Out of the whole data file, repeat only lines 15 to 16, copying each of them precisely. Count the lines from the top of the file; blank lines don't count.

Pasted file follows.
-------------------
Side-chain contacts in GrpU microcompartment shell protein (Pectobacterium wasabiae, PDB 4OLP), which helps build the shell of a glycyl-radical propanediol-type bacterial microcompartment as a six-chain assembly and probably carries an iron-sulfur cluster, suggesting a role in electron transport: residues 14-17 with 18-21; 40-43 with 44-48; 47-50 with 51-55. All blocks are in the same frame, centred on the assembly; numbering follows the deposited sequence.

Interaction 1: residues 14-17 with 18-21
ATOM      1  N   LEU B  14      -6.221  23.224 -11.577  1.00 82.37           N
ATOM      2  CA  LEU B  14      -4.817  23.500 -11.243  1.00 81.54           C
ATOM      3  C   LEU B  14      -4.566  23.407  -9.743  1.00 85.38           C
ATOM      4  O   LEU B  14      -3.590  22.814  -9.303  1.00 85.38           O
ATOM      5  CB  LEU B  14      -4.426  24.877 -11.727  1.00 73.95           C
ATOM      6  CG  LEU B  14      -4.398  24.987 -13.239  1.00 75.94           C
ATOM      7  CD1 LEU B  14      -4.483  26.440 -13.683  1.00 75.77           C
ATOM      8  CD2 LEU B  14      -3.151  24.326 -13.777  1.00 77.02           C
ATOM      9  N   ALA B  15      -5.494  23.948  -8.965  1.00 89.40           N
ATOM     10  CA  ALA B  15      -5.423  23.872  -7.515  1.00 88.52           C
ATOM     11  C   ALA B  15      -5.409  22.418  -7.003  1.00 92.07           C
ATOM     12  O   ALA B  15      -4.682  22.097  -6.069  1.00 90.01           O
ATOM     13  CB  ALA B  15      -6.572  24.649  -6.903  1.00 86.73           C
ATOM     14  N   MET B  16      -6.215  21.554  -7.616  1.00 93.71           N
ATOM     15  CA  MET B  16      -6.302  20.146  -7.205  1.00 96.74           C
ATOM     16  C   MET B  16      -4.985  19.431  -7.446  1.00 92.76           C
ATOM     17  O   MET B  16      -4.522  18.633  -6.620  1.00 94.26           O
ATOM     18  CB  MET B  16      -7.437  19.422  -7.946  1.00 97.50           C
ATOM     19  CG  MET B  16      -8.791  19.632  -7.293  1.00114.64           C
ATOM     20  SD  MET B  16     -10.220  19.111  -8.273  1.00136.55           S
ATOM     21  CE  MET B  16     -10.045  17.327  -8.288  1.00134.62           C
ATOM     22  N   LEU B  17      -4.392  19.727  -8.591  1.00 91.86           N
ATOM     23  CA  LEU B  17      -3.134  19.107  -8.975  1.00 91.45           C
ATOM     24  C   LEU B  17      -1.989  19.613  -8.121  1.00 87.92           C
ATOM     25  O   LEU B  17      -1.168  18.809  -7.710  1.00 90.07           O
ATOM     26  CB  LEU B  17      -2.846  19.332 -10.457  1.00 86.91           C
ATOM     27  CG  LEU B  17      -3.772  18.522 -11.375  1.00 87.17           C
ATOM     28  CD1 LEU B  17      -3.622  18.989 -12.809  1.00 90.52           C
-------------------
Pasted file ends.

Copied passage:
ATOM     13  CB  ALA B  15      -6.572  24.649  -6.903  1.00 86.73           C
ATOM     14  N   MET B  16      -6.215  21.554  -7.616  1.00 93.71           N